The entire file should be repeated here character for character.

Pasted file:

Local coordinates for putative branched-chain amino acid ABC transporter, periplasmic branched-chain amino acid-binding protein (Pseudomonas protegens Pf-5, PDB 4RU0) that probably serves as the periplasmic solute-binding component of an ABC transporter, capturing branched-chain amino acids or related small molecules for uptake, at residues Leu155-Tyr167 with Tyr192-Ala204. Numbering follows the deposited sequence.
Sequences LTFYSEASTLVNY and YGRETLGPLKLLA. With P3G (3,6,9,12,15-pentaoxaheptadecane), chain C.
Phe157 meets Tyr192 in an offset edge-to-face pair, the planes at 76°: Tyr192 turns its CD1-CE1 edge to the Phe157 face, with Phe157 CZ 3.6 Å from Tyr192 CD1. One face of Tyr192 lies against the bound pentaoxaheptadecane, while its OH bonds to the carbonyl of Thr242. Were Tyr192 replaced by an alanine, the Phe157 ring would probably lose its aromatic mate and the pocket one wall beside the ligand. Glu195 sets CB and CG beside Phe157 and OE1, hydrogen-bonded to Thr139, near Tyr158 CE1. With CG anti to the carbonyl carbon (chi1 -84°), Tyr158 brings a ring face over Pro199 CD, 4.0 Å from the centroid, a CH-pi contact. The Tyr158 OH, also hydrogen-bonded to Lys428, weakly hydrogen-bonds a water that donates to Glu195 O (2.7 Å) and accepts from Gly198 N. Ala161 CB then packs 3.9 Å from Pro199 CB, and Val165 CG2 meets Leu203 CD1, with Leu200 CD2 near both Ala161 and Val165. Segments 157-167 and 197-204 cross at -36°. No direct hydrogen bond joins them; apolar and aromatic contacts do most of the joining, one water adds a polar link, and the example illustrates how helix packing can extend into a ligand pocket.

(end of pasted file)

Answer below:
Local coordinates for putative branched-chain amino acid ABC transporter, periplasmic branched-chain amino acid-binding protein (Pseudomonas protegens Pf-5, PDB 4RU0) that probably serves as the periplasmic solute-binding component of an ABC transporter, capturing branched-chain amino acids or related small molecules for uptake, at residues Leu155-Tyr167 with Tyr192-Ala204. Numbering follows the deposited sequence.
Sequences LTFYSEASTLVNY and YGRETLGPLKLLA. With P3G (3,6,9,12,15-pentaoxaheptadecane), chain C.
Phe157 meets Tyr192 in an offset edge-to-face pair, the planes at 76°: Tyr192 turns its CD1-CE1 edge to the Phe157 face, with Phe157 CZ 3.6 Å from Tyr192 CD1. One face of Tyr192 lies against the bound pentaoxaheptadecane, while its OH bonds to the carbonyl of Thr242. Were Tyr192 replaced by an alanine, the Phe157 ring would probably lose its aromatic mate and the pocket one wall beside the ligand. Glu195 sets CB and CG beside Phe157 and OE1, hydrogen-bonded to Thr139, near Tyr158 CE1. With CG anti to the carbonyl carbon (chi1 -84°), Tyr158 brings a ring face over Pro199 CD, 4.0 Å from the centroid, a CH-pi contact. The Tyr158 OH, also hydrogen-bonded to Lys428, weakly hydrogen-bonds a water that donates to Glu195 O (2.7 Å) and accepts from Gly198 N. Ala161 CB then packs 3.9 Å from Pro199 CB, and Val165 CG2 meets Leu203 CD1, with Leu200 CD2 near both Ala161 and Val165. Segments 157-167 and 197-204 cross at -36°. No direct hydrogen bond joins them; apolar and aromatic contacts do most of the joining, one water adds a polar link, and the example illustrates how helix packing can extend into a ligand pocket.